THE EVOLUTION, from the simple to the intricate, from casualness to intensity, is visible in almost every contemporary American recreation, whether it's bicycling, roller-skating, cross-country skiing or boating.
Even wind-surfing, which started life as a simple and inexpensive alternative to sailing, has succumbed to what appears to be an inevitable tendency to complicate fun with gear and technical gadgetry.
Play is beginning to look more and more like a kind of work.
"There is nothing -- absolutely nothing -- half so much worth doing as simply messing about in boats," said Toad in "The Wind in the Willows."
But messing about is exactly what's missing from most mock-professional recreations in which so much attention is paid to improving performance and increasing efficiency.
Indeed it is exactly what seems to be missing from President Bush's headlong leisure-time rush from the horseshoe pit to the golf course to the cigarette boat.
What explains this curious situation? Partly, the promotional efforts of the manufacturers of recreational products, who have, after all, the most to gain from the complication of leisure.
Tennis rackets and skis were once passed down from generation to generation; now they become obsolete after only a few seasons.
It's only by imbuing play with a high degree of seriousness that we can convince ourselves that this kind of expense is justified.
Of course, we are helped by the sales pitch, which capitalizes on our preoccupation with celebrity and our desire to emulate the dress and equipment of professional athletes.
There's a clear message in the endorsements of sports equipment by stars: You too can be a pro.
But there is another reason. Americans have always been fascinated by technology.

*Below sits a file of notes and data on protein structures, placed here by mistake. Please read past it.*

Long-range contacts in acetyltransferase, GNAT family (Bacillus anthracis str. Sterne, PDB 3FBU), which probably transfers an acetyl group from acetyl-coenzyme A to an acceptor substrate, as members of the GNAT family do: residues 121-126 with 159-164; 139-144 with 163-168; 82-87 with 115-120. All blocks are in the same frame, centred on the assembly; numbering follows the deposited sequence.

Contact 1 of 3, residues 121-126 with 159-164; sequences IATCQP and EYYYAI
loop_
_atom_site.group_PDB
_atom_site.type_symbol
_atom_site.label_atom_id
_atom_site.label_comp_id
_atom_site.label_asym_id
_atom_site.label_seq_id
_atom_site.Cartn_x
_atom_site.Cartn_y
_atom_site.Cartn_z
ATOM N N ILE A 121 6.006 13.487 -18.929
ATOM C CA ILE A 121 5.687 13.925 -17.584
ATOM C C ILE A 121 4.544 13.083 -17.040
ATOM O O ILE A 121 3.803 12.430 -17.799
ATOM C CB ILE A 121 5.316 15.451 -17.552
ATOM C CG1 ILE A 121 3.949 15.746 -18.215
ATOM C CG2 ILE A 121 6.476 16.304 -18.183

Just as the English have been described (by both Thackeray and Adam Smith) as a nation of shopkeepers, Americans, from the beginning, have been a nation of tinkerers.
What else could you call a country that has produced not only such momentous inventions as the cotton gin and the airplane but also a flood of lesser devices: the typewriter, the fountain pen, the zipper and the ice-cream cone?
Just look at the exalted tradition of the individual, untutored inventor.
The popular admiration bestowed upon figures from Thomas Edison to Steve Jobs reflects a national fondness for self-improvement. And, of course, a delight in technical achievement, whether it's going to the moon or devising a lighter surfboard.
On the whole this tendency is admirable. And useful.
Ours is a technological society -- indeed, a technological world, and it's a good thing that most people don't feel intimidated by technical change.
Presented with a new or improved machine or gadget, we're usually willing to at least give it a try.
Perhaps that is why outbreaks of Luddism have been rare in the United States: Technology is usually admired, not attacked.
But it is precisely this optimism, this impulse to never leave well enough alone, that is responsible for the loss of simplicity in our recreations.
Fun, which can't be calibrated, has not proved susceptible to technological improvement.
The danger is that too much technology will obscure the spontaneous, childish and impulsive characteristics that are such an important element in play.
To avoid this we will have to learn to rein in our native tendency for tinkering and self-improvement and rediscover the pleasure of uncomplicated recreation.
Life is short; mess about.
Witold Rybczynski is author, most recently, of "Waiting for the Weekend," a reflection on leisure time.